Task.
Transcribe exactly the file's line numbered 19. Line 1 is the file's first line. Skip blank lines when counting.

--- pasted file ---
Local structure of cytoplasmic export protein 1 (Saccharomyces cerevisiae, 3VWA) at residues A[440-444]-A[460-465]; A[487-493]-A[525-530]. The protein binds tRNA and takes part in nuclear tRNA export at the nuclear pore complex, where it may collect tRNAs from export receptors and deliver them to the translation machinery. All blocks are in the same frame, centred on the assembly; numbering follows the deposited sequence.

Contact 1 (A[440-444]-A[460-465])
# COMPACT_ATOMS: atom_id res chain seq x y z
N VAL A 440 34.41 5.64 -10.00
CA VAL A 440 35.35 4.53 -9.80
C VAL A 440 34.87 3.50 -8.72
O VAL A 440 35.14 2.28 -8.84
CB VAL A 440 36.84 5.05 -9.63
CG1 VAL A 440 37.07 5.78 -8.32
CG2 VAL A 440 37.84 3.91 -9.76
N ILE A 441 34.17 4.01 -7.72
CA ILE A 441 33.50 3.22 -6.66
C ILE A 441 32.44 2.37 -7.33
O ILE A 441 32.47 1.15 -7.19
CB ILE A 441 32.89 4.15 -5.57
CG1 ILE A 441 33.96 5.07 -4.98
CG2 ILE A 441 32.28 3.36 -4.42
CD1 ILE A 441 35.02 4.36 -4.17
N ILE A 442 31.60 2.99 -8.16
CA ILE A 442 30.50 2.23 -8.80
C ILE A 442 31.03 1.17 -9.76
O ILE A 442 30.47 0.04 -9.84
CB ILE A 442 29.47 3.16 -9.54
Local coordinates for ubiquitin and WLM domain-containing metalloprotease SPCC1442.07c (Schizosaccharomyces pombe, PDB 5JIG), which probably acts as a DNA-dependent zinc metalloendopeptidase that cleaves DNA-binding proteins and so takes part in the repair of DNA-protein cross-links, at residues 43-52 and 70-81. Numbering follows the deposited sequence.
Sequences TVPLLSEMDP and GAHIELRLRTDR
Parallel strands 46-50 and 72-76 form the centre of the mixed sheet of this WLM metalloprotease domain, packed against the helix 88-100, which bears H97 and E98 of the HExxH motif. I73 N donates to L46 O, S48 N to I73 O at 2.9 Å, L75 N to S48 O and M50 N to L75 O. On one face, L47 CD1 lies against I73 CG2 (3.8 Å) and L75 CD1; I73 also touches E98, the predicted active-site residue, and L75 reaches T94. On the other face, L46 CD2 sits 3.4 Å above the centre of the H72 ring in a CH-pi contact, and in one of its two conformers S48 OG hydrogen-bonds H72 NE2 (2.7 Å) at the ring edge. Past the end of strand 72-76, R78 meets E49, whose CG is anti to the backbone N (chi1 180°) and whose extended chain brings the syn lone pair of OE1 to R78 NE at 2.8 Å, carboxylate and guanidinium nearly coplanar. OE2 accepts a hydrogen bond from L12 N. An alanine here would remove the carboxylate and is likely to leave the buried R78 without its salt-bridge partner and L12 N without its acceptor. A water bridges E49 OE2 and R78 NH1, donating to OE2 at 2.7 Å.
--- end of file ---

N ILE A 442 31.60 2.99 -8.16